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Snow as an Abiotic Factor at Race Rocks

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Every few decades, Victoria receives very large snowfalls, including the more than 100 cm (39 in) of snow that fell in December 1996. On the other hand, roughly one third of winters will see virtually no snow, with less than 5 cm (2 in) falling during the entire season. When snow does fall, it rarely lasts long on the ground. For Victoria Harbour, the climate records report annual mean snowfall totalling 29.3 cm ( about a foot) falling on 8 days..The Environment Canada website lists Victoria ( Airport ) as the city having the fewest snow days of all cities in Canada (10) The mildest winter (7.4 degrees average) and the lowest snowfall (43.8 cm.)

The headlines in the Victoria Times for November 27, 2006 read :

"Snow shutdown
Schools closed, buses delayed
Victoria Times-Colonist
Published: Monday, November 27, 2006
Snow has shut down much of Greater Victoria.
Public schools in Saanich, Victoria and Sooke are closed, as are many private schools and the region’s major post-secondary institutions, including University of Victoria, Royal Roads University and Camosun College. "

The snowstorm of November 26, 2006 can be traced from the Victoria harbour data on the Environment Canada website.

Here it can be seen that the snow stated on the morning of November 26 and continued until early morning of the next day. It snowed again midday on the 29th of November . The temperature that week took an unseasonal plunge.

On Race Rocks our weather station recorded the windchill from the North East pushing the temperature down to minus 13 degrees Celsius.
The blue bar represents rainfall, with the scale in mm.on the left. The green line is humidity. After Sunday, the freezing temperature prevented the instrument from registering rain. for several days. Due to blowing snow, it is unlikely that all snow that fell was measured..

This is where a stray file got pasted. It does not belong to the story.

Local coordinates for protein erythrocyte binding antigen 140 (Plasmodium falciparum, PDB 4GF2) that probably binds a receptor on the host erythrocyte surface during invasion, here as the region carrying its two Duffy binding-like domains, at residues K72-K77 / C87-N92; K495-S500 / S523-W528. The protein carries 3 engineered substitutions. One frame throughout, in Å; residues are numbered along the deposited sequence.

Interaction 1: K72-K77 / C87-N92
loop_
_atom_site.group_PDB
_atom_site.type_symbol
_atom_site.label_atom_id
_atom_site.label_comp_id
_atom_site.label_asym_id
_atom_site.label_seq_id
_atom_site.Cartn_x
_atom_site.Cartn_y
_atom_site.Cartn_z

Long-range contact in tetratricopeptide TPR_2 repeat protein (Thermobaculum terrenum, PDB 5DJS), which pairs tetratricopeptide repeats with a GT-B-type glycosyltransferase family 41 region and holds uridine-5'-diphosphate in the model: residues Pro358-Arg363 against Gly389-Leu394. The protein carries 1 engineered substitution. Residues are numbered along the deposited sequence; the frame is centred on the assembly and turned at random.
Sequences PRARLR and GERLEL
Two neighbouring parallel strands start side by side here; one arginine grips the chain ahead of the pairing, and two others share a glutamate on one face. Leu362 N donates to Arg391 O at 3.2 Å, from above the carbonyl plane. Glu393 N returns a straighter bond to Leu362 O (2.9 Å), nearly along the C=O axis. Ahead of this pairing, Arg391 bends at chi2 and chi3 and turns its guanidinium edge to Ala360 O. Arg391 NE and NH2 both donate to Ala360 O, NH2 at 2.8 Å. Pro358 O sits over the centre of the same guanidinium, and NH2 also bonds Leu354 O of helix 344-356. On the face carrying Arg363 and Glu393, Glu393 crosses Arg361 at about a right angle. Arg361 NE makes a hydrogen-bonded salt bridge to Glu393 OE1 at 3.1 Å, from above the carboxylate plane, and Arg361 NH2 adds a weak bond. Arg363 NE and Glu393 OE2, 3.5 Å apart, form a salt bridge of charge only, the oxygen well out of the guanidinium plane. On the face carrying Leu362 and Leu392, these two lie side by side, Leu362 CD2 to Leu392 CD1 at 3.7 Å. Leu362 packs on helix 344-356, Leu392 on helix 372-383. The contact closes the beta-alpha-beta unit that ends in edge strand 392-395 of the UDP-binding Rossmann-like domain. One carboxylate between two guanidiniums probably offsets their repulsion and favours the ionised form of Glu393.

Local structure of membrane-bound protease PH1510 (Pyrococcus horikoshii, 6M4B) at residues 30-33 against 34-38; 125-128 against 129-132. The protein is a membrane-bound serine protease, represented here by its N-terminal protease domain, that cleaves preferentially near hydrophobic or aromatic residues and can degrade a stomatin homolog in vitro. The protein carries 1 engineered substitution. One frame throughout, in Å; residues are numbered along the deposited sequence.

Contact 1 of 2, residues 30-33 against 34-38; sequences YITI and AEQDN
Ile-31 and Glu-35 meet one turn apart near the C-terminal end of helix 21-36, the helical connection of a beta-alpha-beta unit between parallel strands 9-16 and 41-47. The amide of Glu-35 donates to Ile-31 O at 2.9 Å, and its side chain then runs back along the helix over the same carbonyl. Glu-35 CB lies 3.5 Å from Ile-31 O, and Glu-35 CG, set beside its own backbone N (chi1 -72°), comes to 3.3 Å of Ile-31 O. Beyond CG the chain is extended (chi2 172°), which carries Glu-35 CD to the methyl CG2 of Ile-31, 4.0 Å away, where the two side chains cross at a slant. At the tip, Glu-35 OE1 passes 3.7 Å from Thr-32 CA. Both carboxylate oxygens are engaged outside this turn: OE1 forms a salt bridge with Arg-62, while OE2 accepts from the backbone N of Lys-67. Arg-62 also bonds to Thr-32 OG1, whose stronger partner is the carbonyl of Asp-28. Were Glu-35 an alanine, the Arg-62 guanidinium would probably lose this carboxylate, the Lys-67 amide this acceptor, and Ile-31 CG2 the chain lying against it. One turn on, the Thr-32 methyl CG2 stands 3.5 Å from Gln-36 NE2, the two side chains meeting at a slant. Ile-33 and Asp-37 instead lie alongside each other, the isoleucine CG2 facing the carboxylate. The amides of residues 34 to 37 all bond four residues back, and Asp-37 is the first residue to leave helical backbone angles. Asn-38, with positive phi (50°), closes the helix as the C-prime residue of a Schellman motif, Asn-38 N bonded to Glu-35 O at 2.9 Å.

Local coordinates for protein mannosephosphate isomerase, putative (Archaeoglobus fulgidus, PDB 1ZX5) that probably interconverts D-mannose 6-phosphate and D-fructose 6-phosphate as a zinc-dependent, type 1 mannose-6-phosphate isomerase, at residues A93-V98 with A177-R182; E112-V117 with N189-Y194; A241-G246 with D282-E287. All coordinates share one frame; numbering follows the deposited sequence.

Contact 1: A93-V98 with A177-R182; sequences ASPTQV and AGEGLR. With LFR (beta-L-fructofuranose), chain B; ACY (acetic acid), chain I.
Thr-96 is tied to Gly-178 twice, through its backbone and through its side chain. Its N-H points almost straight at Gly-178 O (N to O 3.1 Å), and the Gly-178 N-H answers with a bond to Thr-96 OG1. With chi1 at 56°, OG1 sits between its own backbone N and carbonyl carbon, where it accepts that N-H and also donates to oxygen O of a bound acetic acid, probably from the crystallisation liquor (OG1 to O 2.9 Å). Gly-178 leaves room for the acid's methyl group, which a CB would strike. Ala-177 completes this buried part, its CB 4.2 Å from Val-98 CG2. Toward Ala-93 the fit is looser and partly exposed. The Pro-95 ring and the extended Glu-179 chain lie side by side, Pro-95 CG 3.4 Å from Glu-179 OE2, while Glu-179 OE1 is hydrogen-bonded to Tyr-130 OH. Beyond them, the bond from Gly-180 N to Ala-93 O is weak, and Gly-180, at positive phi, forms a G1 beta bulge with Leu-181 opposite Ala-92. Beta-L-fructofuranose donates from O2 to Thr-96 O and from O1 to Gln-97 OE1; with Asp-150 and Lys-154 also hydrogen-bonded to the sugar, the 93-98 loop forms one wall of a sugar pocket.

Wind speed is the purple line, and barometer is the blue line. Note how the barometer plunged just as the snowstorm started. The wind remained high for most of the week. This graph represents the surface wind profile. At the top of the tower it averaged 10-15 knots higher.
Our second snowfall for the year arrived on January 10, 2007. PB took this photo for us. This was unusual for Victoria as we had been smuggly assuming that we had already had our share of snow that stayed for a week for the winter.

No research has been done at Race Rocks on the effects of snow on the animal and plant life other than the observation that the birds disappeared while these severe storm events were in progress. It is also almost impossible to access Race Rocks during a snowstorm since the wind blows in from the north-east and the exposure at the jetty prevents a boat from landing.

See the exercise on the water cycle

The image from the webcam in the November, 2006 snow storm showed a bleak landscape, with no seagulls in the usual spot. In a week they had all returned however, as mild temperatures returned.

The topic of SNOW ECOLOGY has not been extensively studied. One of the classic works on the topic was done by William Pruitt of the Department of Biology at the University of Manitoba.
( Formozov-inspired Concepts in Snow Ecology in North America. Bulletin Moscow Society of Naturalists, vol.104, No.3:pp.13-22. William 0. Pruitt, Jr.)

metchosin snow
In nearby Metchosin, by November 27, 2006, over 40 cm of snow blanketed the forests and farms. A week later, the snow had all but disappeared. Considerable damage to tree branches was sustained during this snowfall.
Records of snowfall from 1985 to February 1996 may be found on the Environment Canada Website Search that website for total snowfalls during that period click on British Columbia/advanced search/ then enter Race Rocks in the Search by Station Name section. Use the pull down menues to find the year,month or day of interest
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Garry Fletcher